That way you just use plugin.hasPermissions(sender, "node"); and it will default to the ops.txt or true (if console) if permissions doesn't exist.
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    Thank you very much, this helps a lot.
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    Interesting, but I've found it easier to setup that connection when a command needs permissions. One thing I was reminded of seeing the plugin events was checking to see if Permissions get's disabled so the plugin using it doesn't throw an error when a command is run. Something I'll have to write down to remind myself to do later.
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    Nice tutorial. There are two things I want to say. First of all I created a pull request which fires the plugin enabled event, for each previously enabled plugin to inform the plugin that another plugin is already enabled. So the “ safety” part could be removed. But is isn't integrated yet.

    Second you should mention that the plugin developer should react on disabling the other plugin. So that the plugin doesn't request the other plugin.

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    If we are discussing pull requests :), I did one that adds dependency checking. Plugins loading is delayed, if any dependencies haven't already been loaded.

    It also means that a plugin can extend/use any class from any plugin that has already been loaded.

    The previous version of the pull caused some issues though.
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    Tnx, but permissions is still not working for me. xd
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    But is your dependency optional?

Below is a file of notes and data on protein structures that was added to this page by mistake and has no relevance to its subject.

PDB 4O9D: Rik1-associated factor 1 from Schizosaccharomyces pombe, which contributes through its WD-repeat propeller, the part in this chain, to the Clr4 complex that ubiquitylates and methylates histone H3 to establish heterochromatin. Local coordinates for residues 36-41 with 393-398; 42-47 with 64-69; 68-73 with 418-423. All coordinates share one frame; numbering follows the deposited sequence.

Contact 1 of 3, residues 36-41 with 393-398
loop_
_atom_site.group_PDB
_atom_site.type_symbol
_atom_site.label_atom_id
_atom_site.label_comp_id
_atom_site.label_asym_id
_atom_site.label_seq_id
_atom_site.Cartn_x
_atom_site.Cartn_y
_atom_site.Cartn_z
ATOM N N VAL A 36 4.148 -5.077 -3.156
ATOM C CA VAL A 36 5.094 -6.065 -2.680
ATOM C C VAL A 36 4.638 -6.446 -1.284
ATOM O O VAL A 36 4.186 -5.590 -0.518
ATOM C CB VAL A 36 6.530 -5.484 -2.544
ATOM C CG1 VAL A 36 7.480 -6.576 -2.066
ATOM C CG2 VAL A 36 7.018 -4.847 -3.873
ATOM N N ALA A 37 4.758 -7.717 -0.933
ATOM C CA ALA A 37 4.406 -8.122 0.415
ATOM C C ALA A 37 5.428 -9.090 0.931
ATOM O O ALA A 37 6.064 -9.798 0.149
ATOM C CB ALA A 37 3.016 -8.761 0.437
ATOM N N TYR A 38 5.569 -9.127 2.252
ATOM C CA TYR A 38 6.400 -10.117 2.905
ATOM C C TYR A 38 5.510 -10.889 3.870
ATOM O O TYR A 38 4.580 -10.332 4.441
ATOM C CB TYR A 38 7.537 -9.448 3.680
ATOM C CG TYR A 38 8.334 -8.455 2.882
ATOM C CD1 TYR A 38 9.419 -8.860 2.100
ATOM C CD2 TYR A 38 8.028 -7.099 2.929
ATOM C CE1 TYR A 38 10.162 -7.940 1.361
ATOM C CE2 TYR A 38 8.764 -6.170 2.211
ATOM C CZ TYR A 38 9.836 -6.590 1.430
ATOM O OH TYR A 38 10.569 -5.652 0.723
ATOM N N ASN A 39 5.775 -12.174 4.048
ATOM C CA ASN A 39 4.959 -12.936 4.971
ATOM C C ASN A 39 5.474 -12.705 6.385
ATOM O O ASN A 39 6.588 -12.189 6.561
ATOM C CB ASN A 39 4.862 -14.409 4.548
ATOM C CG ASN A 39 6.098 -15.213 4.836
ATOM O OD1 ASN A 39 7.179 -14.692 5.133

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    Hasn't been pulled yet, but yeah, it is optional. You create a list in the yml of plugins that you are dependent on.

    If an attempt is made to load your plugin, it throws an UnknownDependencyException if a dependency is missing.

    If this is thrown while the plugins are loaded, your plugin will be tried again at the end. It keep trying all remaining plugins until they all fail to load.[/quote]
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    Never enable the plugin inside yours wait for it to be enabled itself.
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    I will just stay ignorant and do it my way :D
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    What happens, out of curiosity, if plugin X depends on plugin Y, plugin Y depends on plugin Z, and plugin Z depends on plugin X?
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    Well, it is "basic" dependencies :).

    In that case, all 3 would fail.

    It attempts to load all remaining plugins one after another. If a plugin loads successfully (or gives an exception other than a dependency exception), then it is removed from the list.

    If the list isn't empty at the end, then it tries again, but with the smaller list.

    If all remaining plugins gave a dependency failure, then it does a final pass and doesn't catch the dependency exception.
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    @Nijikokun You say that enabling a plugin inside your own plugin causes data corruption, etc. But that doesn't seem like it could be true with how Bukkit manages plugins. By the time my plugins onEnable() is called, every other plugin is already "initialized" but may not be "enabled".
    The next step after initialization is to go through every plugin and call the onEnable() function on them. So if I call pm.enablePlugin(permission) in my plugins onEnable() function, your plugin has already been initialized, the constructor has already been called, and everything is already setup. There is no harm in me doing this, since as far as your plugin knows it's just being enabled as every other plugin would be.

    Could you please explain your logic behind saying it's bad practice for me to enable a plugin (iConomy, Permissions, etc) myself? What exactly would cause data corruption? Why would it be any different than the plugin manager enabling your plugin?